Stocks are tumbling, coronavirus cases are surging, rioters are in the streets, the Biden family business is under attack, and President Trump keeps rallying because the momentum is all his. Trump is WINNING. What a finish.
All bets that were laid all summer long are now in question as the press is no longer licking its mask-covered chops. It’s no longer practically guaranteeing a Biden win. Because, to be sure, if Biden won, all masks were off. The “Big Guy” would usher in an end to the virus. It was never about the sick being crazily rushed to nursing homes. It was all a mirage. It was always about making it the “Trump virus.”
If Trump wins, the winter coronavirus will be like nothing we’ve ever seen. Blue state governors, mayors, and teachers union bosses will lock it all down, destroying economies again, simply to punish voters like sixth-graders in detention. But this cannot last.
Americans are waking up to the fact they’ve been lied to by the Clintons/Obamas/Bidens promising a better life while enriching their own. Americans know President Trump’s economy made them better off—and made their families better. The Trump “V” recovery is happening. It’s a thing, it’s real, much to the dismay of the press.
You and I know there’s never been a more crucial time to think about where you live. You and I know the press will fight a Trump second term tooth and nail. You and I know about the potential violence at the polls. You and I see the looting and riots every night that the press calls “peaceful protests.” You and I know they will turn a Trump win into a Civil War. Because the stock market’s predicting a Trump win. Big time.
“Ah, Tony (Bobulinski), You’re Just Going to Bury All of Us Man”
The Tony Bobulinski interview on Tucker Carlson Tonight was absolutely about Joe Biden, but it was also about the future political hopes and dreams of the Obama family. Can you guess why former Pres. Obama is beating the pavement?
Obama is hitting the dais, not for Joe, but for Michelle and, to a larger extent, his money-making legacy on Netflix. How much did Obama know? Why the sudden interest in Biden?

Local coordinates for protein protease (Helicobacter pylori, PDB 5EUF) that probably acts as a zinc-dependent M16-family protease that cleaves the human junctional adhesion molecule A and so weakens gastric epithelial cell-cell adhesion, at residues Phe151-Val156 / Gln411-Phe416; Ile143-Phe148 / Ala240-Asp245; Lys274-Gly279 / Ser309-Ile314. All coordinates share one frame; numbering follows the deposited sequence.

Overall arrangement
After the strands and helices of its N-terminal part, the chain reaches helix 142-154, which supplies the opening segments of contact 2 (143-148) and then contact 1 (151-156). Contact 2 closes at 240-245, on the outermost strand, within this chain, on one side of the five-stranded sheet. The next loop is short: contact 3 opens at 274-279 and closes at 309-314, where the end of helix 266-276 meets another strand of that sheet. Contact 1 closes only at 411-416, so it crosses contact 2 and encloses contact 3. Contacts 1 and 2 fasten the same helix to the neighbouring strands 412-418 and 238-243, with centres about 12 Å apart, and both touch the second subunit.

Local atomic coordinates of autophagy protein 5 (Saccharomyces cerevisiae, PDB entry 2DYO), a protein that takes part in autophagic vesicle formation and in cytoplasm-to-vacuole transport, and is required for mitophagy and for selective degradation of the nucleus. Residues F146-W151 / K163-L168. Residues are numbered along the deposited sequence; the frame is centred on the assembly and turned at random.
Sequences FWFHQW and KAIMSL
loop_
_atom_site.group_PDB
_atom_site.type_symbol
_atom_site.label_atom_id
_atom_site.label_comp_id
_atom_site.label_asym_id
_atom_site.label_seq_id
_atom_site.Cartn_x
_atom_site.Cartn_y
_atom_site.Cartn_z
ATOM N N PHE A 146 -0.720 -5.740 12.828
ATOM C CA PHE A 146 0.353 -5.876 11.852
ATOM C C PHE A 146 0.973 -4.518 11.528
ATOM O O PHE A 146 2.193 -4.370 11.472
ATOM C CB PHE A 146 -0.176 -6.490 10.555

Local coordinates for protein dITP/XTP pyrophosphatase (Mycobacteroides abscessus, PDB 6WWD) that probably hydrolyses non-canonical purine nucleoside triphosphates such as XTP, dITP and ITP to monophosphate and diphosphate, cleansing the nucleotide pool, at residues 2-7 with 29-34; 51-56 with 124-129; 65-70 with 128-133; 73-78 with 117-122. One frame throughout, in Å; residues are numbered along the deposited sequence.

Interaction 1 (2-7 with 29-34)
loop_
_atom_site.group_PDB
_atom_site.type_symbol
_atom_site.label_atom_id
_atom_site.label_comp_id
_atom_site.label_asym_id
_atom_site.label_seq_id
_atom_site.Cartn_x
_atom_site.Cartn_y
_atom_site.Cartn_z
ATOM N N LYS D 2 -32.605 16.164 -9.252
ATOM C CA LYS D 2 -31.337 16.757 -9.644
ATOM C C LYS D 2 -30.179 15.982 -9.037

There’s interest because last night Bobulinski simply revealed what he learned as the one on the receiving end of the emails and texts from Hunter Biden, and we learned what Joe knew. Bobulinski is simply saying hey “Don’t shoot the messenger. I’m the one receiving all of them. I didn’t send them.”
The damage? Plenty. Americans are tired of the Clinton Foundation, the Obama Vineyard estate, the Netflix specials, and of the Biden family enriching themselves not so much on their reputations but on that of America’s. Enough is enough. Americans prefer their presidents come to the White House already as rich as Croesus—looking to help fellow Americans, not themselves.
Brother Jim Biden said they get away with it all because of “plausible deniability.” But you can deny until you’re blue in the (masked) face. Americans know when they’re being lied to—they Schiff it out—they know the truth in their gut.
Rep. Adam Schiff told Americans that the revelations about Hunter Biden’s shady business dealings were all a “Russian disinformation” campaign. That’s when Bobulinski decided to go public. He demanded a retraction from Schiff and told Biden family fixer, Rob Walker, that without one, he’d make everything public.
Carlson played an audio recording of Walker pleading with Bobulinski to stay quiet.
“If he [Schiff] doesn’t come out, on record, I am providing the facts,” Bobulinski said.
“Ah, Tony, you’re just going to bury all of us, man,” Walker responded.
Trump’s Momentum and the Liars Protecting Hunter Biden
It’s all about momentum for President Trump as he covers the country in Air Force One with one rally after another, while former VP Joe Biden is trying to remember where he stands on fracking. I’m sure he’s mumbling another F-word under his mask.
You can’t play defense and win the presidency. Hope is not a strategy. As Trump is showing us, you need to make your case directly to the people.
And the people are watching. Take the Amy Coney Barrett confirmation, for example. You could see the emotion on Amy Coney Barrett’s face as she was being sworn in by Justice Clarence Thomas in the Rose Garden. It was an incredible moment. It was powerful.
Then, you woke up to learn two Philadelphia police officers shot a man who had attacked them with a knife. He died, sparking a riot that injured 30 police officers. All this happened after another bloody weekend in Chicago where their fat boy governor imposed another business-killing shutdown, not because of the violence but for an uptick in coronavirus cases. What a joke.
In her acceptance speech, Barrett declared how proud she is our democratic republic, as created by the Constitution. When she won the vote in the Senate, the other cable channels did not even report it, as pointed out live by Tucker Carlson on his show. How long will Americans be OK being lied to by those in power? It’s a fact that Hunter Biden was on the take, and we’ll learn more about the “Big Guy’s” role as this unfolds.
Your Survival Guy’s Saturday Lunch Surprise You Won’t Believe
Your Survival Guy is on the ground on the rough and tumble streets of Newport, RI, for you—risking it all. Take last Saturday, for example. Enjoying an after-lunch stroll, I was taken aback, drawn like a dog to a whistle by honking cars and loud music on America’s Cup Ave. “What’s this commotion?” Your Survival Guy asked. Self responded, “This my friend is a Trump car parade in Newport, RI.”